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Container Runtimes Explained

A container runtime is the foundational software that allows containers to operate within a host system.

5 minutes read

What is a container runtime?

A container runtime is the foundational software that allows containers to operate within a host system. Container runtime is responsible for everything from pulling container images from a container registry and managing their life cycle to running the containers on your system.

Here, we review the history of container runtimes, their role in modern software development, and how they compare to traditional virtual machines. We look at the layers of container runtimes, their importance in the DevOps pipeline, and important security implications.

Container runtimes: An in-depth look

Tracing its roots back to early Unix systems, container technology has evolved substantially over the years. Docker's launch in 2013 marked a pivotal moment, making containerization more accessible and spurring widespread adoption. In modern software development, containers are essential, providing lightweight, efficient, and consistent environments that address the "it works on my machine" problem by encapsulating applications and their dependencies.

Unlike virtual machines—which virtualize hardware and require a complete operating system for each instance—containers are more efficient, virtualizing at the OS level and sharing the host's kernel. This efficiency makes containers ideal for deploying microservices and achieving scalable, high-performance applications.

The more widely companies use containers, the more likely they are to call security their top challenge with containers.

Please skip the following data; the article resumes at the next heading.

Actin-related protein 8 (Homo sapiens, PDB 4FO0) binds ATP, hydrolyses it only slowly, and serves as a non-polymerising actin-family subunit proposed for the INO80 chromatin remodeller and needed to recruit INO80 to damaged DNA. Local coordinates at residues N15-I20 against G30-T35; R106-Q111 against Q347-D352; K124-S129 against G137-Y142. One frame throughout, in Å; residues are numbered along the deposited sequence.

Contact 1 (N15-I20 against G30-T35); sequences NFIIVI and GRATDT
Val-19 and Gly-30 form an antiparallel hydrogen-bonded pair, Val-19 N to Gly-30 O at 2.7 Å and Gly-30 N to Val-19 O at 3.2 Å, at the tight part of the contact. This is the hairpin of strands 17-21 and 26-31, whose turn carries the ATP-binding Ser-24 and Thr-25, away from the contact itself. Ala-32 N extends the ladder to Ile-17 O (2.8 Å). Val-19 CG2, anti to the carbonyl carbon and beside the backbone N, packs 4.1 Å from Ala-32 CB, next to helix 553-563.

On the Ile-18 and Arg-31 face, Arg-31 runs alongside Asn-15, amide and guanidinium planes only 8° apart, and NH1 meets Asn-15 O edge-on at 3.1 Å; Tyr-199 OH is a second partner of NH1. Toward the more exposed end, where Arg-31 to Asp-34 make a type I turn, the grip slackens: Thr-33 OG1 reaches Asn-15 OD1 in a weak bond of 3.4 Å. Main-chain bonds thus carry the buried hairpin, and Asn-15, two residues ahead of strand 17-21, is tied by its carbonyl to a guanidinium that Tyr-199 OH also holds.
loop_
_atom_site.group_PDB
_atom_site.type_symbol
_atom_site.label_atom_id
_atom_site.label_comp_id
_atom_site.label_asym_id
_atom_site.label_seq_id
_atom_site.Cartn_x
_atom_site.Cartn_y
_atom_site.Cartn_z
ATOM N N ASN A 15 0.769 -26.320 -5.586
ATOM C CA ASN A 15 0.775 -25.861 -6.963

Functionality and responsibilities

Understanding core functionalities and responsibilities is vital to appreciating how container runtimes facilitate the seamless execution and management of containers:

Execution of containers

Container runtimes primarily execute containers through a multi-step process. As a first step, this process begins by creating containers and initializing their environment based on a container image that contains the application and its dependencies. Following creation, the runtime runs the containers, starts the application, and ensures its proper function. Additionally, the runtime manages containers’ life cycles, which involves monitoring their health, restarting them if they fail, and cleaning up resources once the containers are no longer in use.

Interaction with the host operating system

Container runtimes interact closely with the host operating system. They leverage various features of the OS, like namespaces and cgroups, to isolate and manage resources for each container. This isolation guarantees that processes inside a container are unable to disrupt the host or other containers, preserving a secure and stable environment.

Resource allocation and management

Container runtimes are an essential part of resource management because they allocate and regulate CPU, memory, and I/O for each container to prevent resource monopolization, especially in multi-tenant environments. The way container runtimes smoothly handle the running, life cycle, and interaction of containers with the host OS is key to why containerization is such a big part of today's software development landscape.

Container runtimes vs. container engines

While a container runtime is responsible for running containers, a container engine is a broader system that manages even more of the life cycle of containers, including image distribution, container orchestration, and runtime management. 

One common misconception is that Docker and container runtimes are the same. While Docker Engine includes a container runtime, it also offers a suite of tools for building, shipping, and running containerized applications, making it much more than just a runtime.

Types of container runtimes